In a 2014 study with mice, consumption of high doses (up to 4000 mg / kg of body weight) of bitter melon fruit extract had toxic effects on the kidney. (A previous study suggests that bitter melon is safe in humans at a dose of 20 mg / kg of body weight.)

Pregnant women should not consume bitter melon.


While no dietary supplement should be used as a substitute for standard diabetes care, there is some evidence that certain natural remedies can help regulate blood sugar and control diabetes. These remedies include herbs like cinnamon, ginseng, and turmeric.

Additionally, some research indicates that strategies such as drinking tea regularly and maintaining optimal vitamin D levels can be beneficial in protecting against diabetes.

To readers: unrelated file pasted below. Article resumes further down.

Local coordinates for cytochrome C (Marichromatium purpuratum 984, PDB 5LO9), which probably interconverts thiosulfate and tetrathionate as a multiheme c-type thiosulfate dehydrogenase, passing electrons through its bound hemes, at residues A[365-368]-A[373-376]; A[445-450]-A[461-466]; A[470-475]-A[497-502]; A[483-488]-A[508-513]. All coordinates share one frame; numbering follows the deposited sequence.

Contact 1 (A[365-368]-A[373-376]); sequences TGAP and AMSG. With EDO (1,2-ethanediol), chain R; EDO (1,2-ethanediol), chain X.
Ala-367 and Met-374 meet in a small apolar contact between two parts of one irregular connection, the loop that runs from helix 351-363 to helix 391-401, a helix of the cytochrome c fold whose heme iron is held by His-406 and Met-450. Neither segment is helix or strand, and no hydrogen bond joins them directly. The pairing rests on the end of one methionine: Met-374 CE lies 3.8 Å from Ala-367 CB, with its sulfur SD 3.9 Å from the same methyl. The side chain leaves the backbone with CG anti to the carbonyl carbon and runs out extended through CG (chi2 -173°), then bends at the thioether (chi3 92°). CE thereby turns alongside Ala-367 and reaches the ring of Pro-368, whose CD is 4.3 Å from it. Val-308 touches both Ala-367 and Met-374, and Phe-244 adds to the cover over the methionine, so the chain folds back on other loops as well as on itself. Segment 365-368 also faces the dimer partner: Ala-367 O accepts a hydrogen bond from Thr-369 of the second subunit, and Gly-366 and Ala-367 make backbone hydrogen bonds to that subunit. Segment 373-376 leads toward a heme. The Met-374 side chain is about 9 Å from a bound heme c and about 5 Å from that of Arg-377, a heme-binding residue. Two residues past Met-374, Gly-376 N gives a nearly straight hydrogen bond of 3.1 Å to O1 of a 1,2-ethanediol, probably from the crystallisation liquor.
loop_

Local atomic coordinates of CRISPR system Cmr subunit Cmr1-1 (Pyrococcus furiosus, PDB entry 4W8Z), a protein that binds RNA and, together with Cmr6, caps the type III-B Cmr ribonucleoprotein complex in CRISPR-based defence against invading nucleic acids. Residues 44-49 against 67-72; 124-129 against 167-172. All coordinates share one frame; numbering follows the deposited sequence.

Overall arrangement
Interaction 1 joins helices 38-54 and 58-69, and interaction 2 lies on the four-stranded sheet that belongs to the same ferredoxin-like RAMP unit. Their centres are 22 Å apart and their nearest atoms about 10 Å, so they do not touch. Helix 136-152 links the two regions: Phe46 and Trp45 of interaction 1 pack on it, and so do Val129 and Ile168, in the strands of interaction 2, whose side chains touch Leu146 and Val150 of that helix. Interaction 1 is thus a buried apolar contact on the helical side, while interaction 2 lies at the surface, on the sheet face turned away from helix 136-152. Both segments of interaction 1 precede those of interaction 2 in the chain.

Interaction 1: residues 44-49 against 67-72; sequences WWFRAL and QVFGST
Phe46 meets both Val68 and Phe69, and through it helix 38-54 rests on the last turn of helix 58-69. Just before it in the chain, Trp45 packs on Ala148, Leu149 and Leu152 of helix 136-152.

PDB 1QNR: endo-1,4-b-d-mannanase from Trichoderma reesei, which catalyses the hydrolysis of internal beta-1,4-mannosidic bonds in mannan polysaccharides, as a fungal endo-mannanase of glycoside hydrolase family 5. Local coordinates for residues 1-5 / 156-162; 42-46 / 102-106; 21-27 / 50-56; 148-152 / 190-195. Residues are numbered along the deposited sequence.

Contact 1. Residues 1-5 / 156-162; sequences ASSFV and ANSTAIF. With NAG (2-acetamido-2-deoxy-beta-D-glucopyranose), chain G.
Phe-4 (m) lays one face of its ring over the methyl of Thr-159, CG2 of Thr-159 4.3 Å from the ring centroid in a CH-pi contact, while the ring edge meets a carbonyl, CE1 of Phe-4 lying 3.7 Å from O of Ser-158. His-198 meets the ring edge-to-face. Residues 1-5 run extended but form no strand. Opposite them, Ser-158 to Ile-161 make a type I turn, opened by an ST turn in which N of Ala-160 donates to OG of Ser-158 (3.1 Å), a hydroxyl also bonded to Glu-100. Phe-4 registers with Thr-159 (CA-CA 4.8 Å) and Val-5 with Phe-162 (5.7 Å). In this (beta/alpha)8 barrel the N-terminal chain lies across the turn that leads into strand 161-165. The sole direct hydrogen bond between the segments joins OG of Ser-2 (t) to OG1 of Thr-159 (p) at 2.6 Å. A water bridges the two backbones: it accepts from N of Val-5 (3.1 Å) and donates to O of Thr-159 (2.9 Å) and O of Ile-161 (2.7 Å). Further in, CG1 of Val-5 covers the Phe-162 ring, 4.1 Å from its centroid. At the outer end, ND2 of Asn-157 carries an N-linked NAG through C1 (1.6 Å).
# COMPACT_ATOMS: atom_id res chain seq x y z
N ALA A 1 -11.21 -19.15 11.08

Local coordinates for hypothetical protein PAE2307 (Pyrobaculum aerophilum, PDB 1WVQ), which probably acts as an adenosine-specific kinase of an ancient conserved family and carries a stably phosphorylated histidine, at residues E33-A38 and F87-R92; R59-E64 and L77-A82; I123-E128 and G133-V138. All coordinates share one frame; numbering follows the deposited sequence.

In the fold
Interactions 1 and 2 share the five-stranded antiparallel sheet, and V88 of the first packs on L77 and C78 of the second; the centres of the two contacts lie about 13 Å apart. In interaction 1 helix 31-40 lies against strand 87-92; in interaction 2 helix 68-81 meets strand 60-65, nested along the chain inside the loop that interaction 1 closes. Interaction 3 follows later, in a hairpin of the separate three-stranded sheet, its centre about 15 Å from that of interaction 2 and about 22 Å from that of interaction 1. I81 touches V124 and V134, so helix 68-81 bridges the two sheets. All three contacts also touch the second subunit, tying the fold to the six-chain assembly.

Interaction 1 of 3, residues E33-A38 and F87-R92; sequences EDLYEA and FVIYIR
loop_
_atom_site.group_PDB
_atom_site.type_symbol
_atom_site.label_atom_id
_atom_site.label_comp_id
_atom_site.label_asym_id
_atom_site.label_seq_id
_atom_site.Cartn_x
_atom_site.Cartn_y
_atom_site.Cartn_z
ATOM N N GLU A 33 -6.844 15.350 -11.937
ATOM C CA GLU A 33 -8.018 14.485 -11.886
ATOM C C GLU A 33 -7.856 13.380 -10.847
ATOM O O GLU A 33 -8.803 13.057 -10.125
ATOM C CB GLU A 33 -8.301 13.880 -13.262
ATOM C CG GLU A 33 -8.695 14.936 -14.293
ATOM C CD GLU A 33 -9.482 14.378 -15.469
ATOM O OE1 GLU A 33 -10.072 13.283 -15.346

1. Alam MA, Uddin R, Subhan N, Rahman MM, Jain P, Reza HM. Beneficial role of bitter melon supplementation in obesity and related complications in metabolic syndromeJ Lipids. 2015;2015:496169. doi:10.1155/2015/496169.
  2. Erden I, Ordu S, Erden EC, Caglar SO. A case of atrial fibrillation due to Momordica charantia (bitter melon)Ann Saudi Med. 2010;30(1):86-7. doi:10.4103/0256-4947.59372.
  3. Dandawate PR, Subramaniam D, Padhye SB, Anant S. Bitter melon: a panacea for inflammation and cancer. Chin J Nat Med. 2016;14(2):81-100. doi:10.1016/S1875-5364(16)60002-X.
  4. Medagama AB, Bandara R. The use of complementary and alternative medicines (CAMs) in the treatment of diabetes mellitus: is continued use safe and effective?. Nutr J. 2014;13:102. doi:10.1186/1475-2891-13-102.